Diary - Alex James

They were trying to sell us the puppies, but they were true enthusiasts. It was infectious: I sudden

A constant source of amazement to me, the seasons are. Cold fingers are the worst thing about winter as there is only one glove in the house. Buying socks is bad enough. It's one of those things that always needs to be done, but never happens in my life; and now there is just everything to buy. I've got a new house and I'm getting married and it's Christmas and there's all that stuff to buy. A dazzlingly eloquent and sozzled sociologist told me once, as his gaze focused somewhere in the middle of his brain, that all societies basically worship themselves. It's the old question of how many sides does the god of the triangle-shaped people of Betelgeuse have? I'd give him four, but the sociologists reckon that he'd just have the three. By the same token, Christmas is about consumerism and stuffing. We've come a long way from the baby Jesus.

There I was at a Christmas lunch yesterday, discussing the meaning of Christmas in a post-Groucho, digitalised, multimedia society. My thoughts flowed further abroad to the notion of faith in general, and I was wrestling with the next bit, which involved the French in some way, when I was hit on the face by something soggy. When the trifle arrived, so did something sticky, on the back of my neck. I turned around and a cross-eyed, giggling girl covered in the same stickiness was telling me to cheer up. I had been pretty cheerful until I got so sticky, but we were now in a Hogarth painting and I was feeling a bit like a grown-up at a kids' party. You can get away with being 16 until you are about 30. Then you become your dad.

We thought we might get a dog for Christmas. I took a pretty existential approach. The main thing about a dog is that it's a dog, and will be happy to love me, chew bones and all that. But you have to approach it as a consumer of dogs, and decide what sort suits your purposes, like when you're buying a car. She wants the Ferrari of dogs: so our research took us to Shropshire, on the trail of salukis.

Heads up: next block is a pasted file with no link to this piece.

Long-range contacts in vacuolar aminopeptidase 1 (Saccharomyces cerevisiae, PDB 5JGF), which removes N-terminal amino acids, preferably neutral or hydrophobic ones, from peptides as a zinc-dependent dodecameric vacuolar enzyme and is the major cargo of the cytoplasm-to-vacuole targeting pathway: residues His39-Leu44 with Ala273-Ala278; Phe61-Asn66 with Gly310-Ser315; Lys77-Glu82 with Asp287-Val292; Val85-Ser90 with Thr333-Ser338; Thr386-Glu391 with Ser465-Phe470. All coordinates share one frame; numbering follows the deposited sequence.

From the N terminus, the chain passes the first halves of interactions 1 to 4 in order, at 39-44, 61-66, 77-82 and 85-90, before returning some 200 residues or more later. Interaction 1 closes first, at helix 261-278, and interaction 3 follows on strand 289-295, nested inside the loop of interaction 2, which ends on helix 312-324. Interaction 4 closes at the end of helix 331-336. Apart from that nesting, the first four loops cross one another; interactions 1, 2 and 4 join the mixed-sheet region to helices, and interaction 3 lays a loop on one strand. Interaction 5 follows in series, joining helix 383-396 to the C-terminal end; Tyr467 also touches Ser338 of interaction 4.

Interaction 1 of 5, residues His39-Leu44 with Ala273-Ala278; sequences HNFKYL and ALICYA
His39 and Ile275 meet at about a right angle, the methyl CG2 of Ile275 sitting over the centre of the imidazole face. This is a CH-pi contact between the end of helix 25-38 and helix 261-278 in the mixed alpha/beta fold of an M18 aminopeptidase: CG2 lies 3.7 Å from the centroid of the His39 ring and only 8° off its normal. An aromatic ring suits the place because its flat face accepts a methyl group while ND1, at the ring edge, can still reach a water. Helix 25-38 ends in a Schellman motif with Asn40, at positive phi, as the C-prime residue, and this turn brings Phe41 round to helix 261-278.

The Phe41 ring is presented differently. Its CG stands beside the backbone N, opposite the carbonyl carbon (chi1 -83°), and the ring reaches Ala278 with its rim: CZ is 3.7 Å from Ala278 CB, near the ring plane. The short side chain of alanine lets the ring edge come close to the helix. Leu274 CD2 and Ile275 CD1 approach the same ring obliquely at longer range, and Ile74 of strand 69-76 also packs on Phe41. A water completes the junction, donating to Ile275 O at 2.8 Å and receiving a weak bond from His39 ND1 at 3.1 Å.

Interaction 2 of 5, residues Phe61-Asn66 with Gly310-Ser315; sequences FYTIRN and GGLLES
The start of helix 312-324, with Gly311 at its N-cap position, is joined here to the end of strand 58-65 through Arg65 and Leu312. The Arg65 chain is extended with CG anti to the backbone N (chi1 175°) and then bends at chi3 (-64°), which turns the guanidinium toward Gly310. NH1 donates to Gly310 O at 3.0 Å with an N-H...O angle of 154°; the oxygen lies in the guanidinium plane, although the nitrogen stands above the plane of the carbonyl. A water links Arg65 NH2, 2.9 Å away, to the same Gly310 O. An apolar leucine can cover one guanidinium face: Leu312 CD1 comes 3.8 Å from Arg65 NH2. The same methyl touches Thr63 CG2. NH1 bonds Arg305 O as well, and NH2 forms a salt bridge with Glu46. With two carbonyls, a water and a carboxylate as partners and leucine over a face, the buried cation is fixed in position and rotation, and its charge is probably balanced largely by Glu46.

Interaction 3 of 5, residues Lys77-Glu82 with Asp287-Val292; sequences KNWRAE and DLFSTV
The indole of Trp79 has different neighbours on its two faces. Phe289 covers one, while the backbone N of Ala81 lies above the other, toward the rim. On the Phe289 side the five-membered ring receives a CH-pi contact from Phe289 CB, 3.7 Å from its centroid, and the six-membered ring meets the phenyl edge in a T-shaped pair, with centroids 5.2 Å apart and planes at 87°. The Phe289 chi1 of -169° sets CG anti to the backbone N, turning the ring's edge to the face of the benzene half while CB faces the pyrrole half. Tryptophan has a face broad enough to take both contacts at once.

It was a perfect Saturday to be on the trail of something. The house was down a lane, in the middle of green. We roared up in the Porsche all covered in bits of maps and crisps. A gentle-looking man came out of a garage. I live in London and I find garages rather glamorous. I wondered what he was doing there. All men are artists and garages are their studios, and his looked like it had some pretty specialised tools. He waved us in, and led us into his home, which had a doggy ambience and a tangy, doggy whiff. There was a nice little old lady, too. She seemed happy with everything, and added to the good vibes. The lady of the house was wielding tea with cups and saucers and a fresh tin of biscuits. The furniture and carpets were covered in shitty, pissy rugs, but, otherwise, this was a really posh house.

It was going very well for us all. First, we were introduced to the aunt and uncle and close friends of the puppies. They live behind the door and were very pleased to see the biscuits. A saluki looks like a large rat with a very small head and big woolly ears. I didn't know that they were sight-hounds, which means that they chase things that move and that they don't really come back until the thing they've got in their sights is dead. It was all a bit of a shame, and I had nothing to say when the proud parents of the puppies were introduced.

You need a large enclosed area to "run" salukis, and we were led through the garden to a huge field that resembled a speedway track. The dogs flashed off like really fast kangaroos and tried to knock each other over in their rush. We shivered while the owners tried to catch them, and eventually went back for more tea.

These people, although they were ultimately trying to sell us something, were genuine enthusiasts, and I was moved by their devotion to the dogs. They really, really cared, and you don't see that so often. It was infectious, and when the puppies came out, I suddenly almost wanted one. There was a hypnotic and powerful love at work. It was a spell. I knew if I touched that puppy, I'd walk out with it.

I took a deep breath of dogshit-piss air through the nose and said we'd call them.

Alex James is the bassist of Blur

This article first appeared in the 16 December 2002 issue of the New Statesman, How Blair put 30,000 more in jail